Gold has benefited from worries that Greece’s debt crisis is just the beginning of a contagion that may spread through Western Europe’s ailing economies and possibly even threaten the viability of the euro.
And on top of that, the head of the Philly Fed was talking up the medium-term inflation risk today, and reports from around the world – from Australia to China to Brazil to emerging Europe – show rising inflationary pressures. This, of course, also tends to be good for gold.
The smart folk at Institutional Advisors in Vancouver took a look at the technicals and applied some history. Here’s their view, with their chart:
Targets based upon the 1980 to 2007 consolidation continue to point to levels above $2,000. In the short term, the mid-March bottom suggested strength would be see through late May or early June… The pullback to test the breakout of $1,160 on May 4 and 5 alleviated the “urgency,” leaving the market free to rally once again. Upside targets for the next few weeks start at $1,236, with the most common advance being 19% ($1,290) from mid-March, but surprises could be to the upside…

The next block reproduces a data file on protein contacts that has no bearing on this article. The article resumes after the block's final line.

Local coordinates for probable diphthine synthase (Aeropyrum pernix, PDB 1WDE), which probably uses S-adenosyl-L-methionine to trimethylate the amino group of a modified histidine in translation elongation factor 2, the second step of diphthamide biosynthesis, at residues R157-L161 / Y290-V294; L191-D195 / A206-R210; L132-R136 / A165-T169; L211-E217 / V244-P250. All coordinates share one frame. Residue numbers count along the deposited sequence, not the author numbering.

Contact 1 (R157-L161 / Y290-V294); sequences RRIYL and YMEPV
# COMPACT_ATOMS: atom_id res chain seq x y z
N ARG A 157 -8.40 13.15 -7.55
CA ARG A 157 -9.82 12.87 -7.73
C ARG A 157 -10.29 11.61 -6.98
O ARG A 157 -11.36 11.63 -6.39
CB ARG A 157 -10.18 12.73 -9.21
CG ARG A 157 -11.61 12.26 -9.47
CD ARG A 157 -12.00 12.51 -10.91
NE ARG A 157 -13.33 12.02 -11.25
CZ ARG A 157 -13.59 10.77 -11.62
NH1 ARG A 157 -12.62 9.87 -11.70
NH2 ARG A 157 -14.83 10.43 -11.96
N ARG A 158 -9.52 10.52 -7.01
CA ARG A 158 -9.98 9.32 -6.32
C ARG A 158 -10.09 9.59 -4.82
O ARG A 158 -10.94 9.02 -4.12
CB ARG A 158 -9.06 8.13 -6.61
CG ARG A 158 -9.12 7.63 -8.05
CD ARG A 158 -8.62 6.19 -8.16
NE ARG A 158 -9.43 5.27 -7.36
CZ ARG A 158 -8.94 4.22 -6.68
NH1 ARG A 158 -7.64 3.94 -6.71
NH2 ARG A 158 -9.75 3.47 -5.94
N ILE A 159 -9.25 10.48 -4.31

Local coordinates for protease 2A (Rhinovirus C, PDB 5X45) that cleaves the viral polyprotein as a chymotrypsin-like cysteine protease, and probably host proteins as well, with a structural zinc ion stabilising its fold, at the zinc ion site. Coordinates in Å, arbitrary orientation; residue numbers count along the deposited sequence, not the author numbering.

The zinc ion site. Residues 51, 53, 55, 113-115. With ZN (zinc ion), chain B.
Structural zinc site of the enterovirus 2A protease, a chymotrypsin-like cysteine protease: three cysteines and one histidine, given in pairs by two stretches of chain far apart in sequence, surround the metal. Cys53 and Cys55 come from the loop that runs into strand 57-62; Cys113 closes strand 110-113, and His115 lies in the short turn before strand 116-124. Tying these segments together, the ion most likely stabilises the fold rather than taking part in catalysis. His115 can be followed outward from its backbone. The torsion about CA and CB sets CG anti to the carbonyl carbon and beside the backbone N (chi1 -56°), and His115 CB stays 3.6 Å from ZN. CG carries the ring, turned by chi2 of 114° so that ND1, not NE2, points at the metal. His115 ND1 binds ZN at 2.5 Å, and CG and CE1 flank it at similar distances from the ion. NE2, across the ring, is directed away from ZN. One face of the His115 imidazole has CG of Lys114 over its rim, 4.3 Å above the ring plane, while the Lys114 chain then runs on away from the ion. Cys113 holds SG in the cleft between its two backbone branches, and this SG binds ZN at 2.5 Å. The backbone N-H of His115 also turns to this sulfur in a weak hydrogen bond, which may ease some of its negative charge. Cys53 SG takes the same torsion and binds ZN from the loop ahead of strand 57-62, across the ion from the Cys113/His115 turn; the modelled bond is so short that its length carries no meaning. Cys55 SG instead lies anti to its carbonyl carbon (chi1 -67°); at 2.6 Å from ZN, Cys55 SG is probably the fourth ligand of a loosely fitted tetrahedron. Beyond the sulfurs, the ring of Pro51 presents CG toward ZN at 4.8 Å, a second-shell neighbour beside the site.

The Globe and Mail in Toronto put together a good visual (below) on how financially exposed the larger and stronger economies of Western Europe are to the region’s teetering nations. Think of all the turmoil caused by Greece – the external debt load of Spain and Ireland together is more than eight times greater.
Some analysts have said that euro weakness is usually not a positive for gold, but the specific fears created by the debt crisis make gold more attractive to many investors as a safe haven even at prices near $1,200 per ounce.